Gross non-performing assets in the banking system, which stood at 11.2 per cent in FY2018, is likely to touch 11.5 per cent in this fiscal, says a report.
In FY18, GNPAs increased to around Rs 10.3 lakh crore, or 11.2 per cent of advances compared with Rs 8 lakh crore, or 9.5 per cent of advances, as on March 31, 2017.
“We expect gross NPAs in the banking system to peak at around 11.5 per cent this fiscal and then start reducing,” rating agency Crisil said in report.
In FY18, the banking system reported a net loss of Rs 40,000 crore because of the sharp rise in NPAs and the resulting increase in provisioning costs.
In the previous fiscal, as much as Rs 5 lakh crore of bank loans slipped into the non-performing assets (NPAs) category, taking the total slippages in the past three fiscals to Rs 13.6 lakh crore.
About a fifth of the slippages in FY18 was due to withdrawal of various structuring schemes by the Reserve Bank in February, after the Insolvency and Bankruptcy Code (IBC) process came into force, the report said.
The rating agency, however, said the tide is slowly turning and it expects moderation in slippages, better recoveries from NPAs and improved provision coverage to bode well for banks.
The accounts which are in the special mention account-2 (SMA-2, where exposures are overdue by 60-90 days), have more than halved to 0.8 per cent of advances as of last fiscal-end, compared with 2 per cent a year before, indicating considerable reduction in stressed loans that can potentially regress into NPAs, it said.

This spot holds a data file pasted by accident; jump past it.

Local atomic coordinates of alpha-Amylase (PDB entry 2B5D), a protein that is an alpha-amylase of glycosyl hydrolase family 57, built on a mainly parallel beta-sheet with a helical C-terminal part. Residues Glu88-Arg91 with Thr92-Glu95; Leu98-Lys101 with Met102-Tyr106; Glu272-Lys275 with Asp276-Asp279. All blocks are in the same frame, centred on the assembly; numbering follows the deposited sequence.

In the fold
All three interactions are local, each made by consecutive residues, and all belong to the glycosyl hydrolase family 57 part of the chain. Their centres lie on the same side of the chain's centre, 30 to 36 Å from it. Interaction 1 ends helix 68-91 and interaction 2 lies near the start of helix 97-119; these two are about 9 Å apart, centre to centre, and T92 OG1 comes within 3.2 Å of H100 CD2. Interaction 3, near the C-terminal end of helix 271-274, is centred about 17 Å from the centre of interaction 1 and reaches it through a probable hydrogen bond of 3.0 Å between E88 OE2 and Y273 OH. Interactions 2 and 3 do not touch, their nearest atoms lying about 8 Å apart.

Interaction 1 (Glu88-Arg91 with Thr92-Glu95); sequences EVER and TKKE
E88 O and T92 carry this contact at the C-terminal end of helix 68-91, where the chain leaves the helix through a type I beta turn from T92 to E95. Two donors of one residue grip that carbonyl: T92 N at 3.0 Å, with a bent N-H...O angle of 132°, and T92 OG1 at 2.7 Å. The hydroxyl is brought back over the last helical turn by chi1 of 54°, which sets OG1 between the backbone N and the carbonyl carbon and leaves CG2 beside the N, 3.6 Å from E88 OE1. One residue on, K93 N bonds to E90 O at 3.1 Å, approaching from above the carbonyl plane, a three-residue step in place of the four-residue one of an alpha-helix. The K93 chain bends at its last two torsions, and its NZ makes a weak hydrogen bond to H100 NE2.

“Further, prospects of recovery from stressed accounts referred to the National Company Law Tribunal (NCLT) are improving. More than a quarter of the Rs 3.3 lakh crore worth of cases referred to NCLT for resolution are from the steel sector which has seen heightened bidding interest due to improving prospects for the sector,” the rating agency’s senior director, Krishnan Sitaraman, said.
The agency’s director, Rama Patel, said the banking systems provisioning cover (excluding write-offs) for NPAs increased to 50 per cent as on March 31, 2018, compared with 45 per cent a year back, and it is expected to improve further in this fiscal. It further said state-run banks remain highly dependent on the government for capital to meet Basel III norms.
“Given the higher-than-expected losses last fiscal, probable loss in the current fiscal, and recall of the additional tier 1 instruments by a few PSBs, the Rs 2.1 lakh crore recapitalisation program announced in October 2017 may be insufficient to meet the capital requirements of PSBs by the end of this fiscal,” the report said.